Gum disease is a term describing infection of the tissues which surround a tooth. There are two types of gum disease:, an infection and inflammation of the gums around the neck of a tooth, and periodontitis, an infection of the ligament and bone surrounding the root of a tooth.
What causes gum disease?
Gingivitis occurs when plaque is allowed to build up around a tooth and create a sticky layer which causes gum infection. If you look in your mouth, you will see redness, swelling and bleeding of the gum around your tooth.
Periodontitis occurs in susceptible patients when a long-term gum infection is not treated. Infection and resultant inflammation lead to the loss of ligaments and bone around the root of your tooth.
Mild Periodontal Disease
Moderate Periodontal Disease
Severe Periodontal Disease
Factors which significantly increase the risk of developing periodontitis include:
- Medications (certain anti-seizure, blood pressure, and immunosuppressant medications)
- Poor oral hygiene
What can I do to minimize my risk of gum disease?
To minimize your risk of future gum disease, you must be mindful of the risk factors stated above. Gingivitis is usually well managed by adopting excellent oral hygiene practices. Periodontitis is more difficult to manage.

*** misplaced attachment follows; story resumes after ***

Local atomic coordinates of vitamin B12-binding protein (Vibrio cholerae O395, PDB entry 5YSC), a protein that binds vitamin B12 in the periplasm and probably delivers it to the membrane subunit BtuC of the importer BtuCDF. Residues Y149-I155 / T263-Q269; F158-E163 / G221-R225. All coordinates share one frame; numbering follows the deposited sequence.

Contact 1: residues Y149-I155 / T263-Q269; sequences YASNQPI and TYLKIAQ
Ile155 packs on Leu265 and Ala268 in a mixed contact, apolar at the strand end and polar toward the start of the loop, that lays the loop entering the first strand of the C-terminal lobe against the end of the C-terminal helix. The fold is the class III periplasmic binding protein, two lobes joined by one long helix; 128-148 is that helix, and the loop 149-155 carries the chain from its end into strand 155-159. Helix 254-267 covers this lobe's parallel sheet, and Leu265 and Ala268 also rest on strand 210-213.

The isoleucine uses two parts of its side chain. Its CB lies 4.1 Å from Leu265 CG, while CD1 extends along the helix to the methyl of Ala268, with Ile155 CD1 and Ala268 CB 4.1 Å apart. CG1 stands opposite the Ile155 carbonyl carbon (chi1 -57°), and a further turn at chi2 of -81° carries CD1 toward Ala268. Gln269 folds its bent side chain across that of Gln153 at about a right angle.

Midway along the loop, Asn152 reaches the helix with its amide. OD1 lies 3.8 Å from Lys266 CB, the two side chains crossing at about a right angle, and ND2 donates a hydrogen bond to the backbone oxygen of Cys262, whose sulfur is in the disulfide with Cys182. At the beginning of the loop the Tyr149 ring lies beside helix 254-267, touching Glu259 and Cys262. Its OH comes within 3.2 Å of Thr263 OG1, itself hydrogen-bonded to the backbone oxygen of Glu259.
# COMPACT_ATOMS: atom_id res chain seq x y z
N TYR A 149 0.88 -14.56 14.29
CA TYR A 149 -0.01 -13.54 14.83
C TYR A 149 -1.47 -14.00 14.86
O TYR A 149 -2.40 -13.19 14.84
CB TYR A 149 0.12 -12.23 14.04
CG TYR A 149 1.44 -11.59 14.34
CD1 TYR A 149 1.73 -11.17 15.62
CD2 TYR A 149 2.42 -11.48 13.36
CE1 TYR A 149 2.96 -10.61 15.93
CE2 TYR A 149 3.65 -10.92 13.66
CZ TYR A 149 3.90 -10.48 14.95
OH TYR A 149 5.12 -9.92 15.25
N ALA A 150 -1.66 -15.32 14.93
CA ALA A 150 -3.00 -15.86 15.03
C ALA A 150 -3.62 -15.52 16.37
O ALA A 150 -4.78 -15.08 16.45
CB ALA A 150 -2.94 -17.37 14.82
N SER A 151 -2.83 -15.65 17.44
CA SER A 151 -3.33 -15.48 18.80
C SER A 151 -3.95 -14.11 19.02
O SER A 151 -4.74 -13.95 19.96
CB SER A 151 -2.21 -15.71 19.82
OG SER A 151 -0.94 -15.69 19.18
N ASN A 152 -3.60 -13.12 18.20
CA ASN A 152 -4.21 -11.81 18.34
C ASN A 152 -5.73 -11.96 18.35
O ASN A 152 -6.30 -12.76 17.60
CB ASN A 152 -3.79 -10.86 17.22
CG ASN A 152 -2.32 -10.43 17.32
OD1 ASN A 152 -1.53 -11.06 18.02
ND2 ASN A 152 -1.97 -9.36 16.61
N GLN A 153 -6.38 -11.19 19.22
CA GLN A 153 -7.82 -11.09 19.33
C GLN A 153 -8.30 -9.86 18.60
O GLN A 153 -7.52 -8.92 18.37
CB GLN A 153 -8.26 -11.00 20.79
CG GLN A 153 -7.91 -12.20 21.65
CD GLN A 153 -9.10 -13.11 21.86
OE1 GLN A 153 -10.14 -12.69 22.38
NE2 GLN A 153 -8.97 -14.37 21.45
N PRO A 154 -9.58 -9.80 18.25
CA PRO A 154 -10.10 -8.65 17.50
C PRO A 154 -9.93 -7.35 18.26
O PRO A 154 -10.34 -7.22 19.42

Protocols recommended by our dentist may include:
Non-surgical Gum Disease Treatment
- Root cleaning (scaling and root planning) at the appropriate intervals to manage your risk for bone loss
- Antibacterial mouth rinses
- Oral antibiotics
- Customized home care instruction
- Smoking cessation counseling
Surgical Gum Disease Treatment
- Recontouring of gum and bone around affected teeth to allow better access for professional root cleaning and daily home care
How can an existing bite affect gum disease?
Bite problems on periodontally-affected teeth can lead to accelerated gum disease and loosening of the teeth.
If signs of a bite problem are present, the following may be considered to balance your bite and relieve excess pressure on periodontally involved teeth:
- Bite therapies, including deprogramming and equilibration
- Orthodontic repositioning of the teeth
- Replacement of worn or damaged teeth
- Replacement of worn or damaged fillings
- Replacement of missing teeth
- Use of a custom-fitted bite guard to protect from grinding or clenching forces
What will happen if I choose to do nothing about my periodontal disease?
As uncontrolled periodontitis is progressive in nature, it will lead to increased bone loss and eventual tooth loss, ultimately affecting your ability to eat and speak. There are also connections between gum disease and other chronic diseases of the body such as cardiovascular disease, diabetes and rheumatoid arthritis. In pregnant women, gum disease is strongly linked to preterm, low birth weight.